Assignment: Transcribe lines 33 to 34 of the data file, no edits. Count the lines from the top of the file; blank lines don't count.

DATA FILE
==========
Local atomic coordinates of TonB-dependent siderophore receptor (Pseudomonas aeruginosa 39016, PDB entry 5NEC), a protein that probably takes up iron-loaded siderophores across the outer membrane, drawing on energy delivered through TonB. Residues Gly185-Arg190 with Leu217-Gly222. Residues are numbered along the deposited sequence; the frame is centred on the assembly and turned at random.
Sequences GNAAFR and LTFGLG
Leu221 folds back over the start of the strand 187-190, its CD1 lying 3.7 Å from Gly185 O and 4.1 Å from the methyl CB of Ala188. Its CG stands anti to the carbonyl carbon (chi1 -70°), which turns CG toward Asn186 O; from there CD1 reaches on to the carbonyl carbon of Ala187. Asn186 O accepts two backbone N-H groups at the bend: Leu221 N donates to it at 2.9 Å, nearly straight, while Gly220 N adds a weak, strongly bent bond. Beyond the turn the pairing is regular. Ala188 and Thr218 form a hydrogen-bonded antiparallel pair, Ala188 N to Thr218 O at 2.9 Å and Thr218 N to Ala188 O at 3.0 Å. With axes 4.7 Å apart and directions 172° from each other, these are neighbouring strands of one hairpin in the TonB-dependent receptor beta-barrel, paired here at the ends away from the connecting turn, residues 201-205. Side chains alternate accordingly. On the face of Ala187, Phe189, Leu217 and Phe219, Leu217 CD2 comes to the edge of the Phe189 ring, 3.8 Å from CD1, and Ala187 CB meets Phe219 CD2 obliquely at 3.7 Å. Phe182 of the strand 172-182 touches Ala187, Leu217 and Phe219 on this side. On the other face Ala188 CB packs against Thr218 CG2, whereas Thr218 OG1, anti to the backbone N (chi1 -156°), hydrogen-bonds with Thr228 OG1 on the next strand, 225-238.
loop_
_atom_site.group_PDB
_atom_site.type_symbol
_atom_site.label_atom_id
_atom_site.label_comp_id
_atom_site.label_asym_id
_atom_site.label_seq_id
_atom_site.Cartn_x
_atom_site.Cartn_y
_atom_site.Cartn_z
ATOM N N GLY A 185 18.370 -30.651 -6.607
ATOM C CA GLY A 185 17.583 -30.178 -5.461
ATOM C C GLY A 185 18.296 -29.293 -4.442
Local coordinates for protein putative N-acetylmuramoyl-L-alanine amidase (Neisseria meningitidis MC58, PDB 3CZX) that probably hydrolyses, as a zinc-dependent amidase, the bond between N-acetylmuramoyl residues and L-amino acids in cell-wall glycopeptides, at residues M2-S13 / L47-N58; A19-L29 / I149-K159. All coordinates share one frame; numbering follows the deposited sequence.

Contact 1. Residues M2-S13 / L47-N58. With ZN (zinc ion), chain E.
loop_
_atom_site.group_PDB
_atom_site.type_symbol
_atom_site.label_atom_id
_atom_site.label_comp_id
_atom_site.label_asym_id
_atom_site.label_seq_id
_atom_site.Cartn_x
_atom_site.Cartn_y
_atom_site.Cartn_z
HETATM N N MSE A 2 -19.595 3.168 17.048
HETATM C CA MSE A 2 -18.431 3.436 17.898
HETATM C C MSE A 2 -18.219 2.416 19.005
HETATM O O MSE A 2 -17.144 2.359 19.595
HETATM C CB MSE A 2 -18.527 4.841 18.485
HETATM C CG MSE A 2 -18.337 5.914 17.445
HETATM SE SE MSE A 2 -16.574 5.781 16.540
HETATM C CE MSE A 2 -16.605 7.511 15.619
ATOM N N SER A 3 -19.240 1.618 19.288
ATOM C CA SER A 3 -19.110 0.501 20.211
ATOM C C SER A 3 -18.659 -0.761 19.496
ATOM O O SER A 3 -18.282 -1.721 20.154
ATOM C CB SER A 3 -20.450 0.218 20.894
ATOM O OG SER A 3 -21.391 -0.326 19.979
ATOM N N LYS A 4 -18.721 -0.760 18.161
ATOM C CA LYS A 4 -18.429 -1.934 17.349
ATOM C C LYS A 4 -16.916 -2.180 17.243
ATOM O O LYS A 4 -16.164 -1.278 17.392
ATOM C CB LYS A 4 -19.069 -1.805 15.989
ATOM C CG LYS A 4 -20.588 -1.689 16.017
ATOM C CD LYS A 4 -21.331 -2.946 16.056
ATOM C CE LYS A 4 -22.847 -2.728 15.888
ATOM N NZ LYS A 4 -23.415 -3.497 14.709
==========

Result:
HETATM C CB MSE A 2 -18.527 4.841 18.485
HETATM C CG MSE A 2 -18.337 5.914 17.445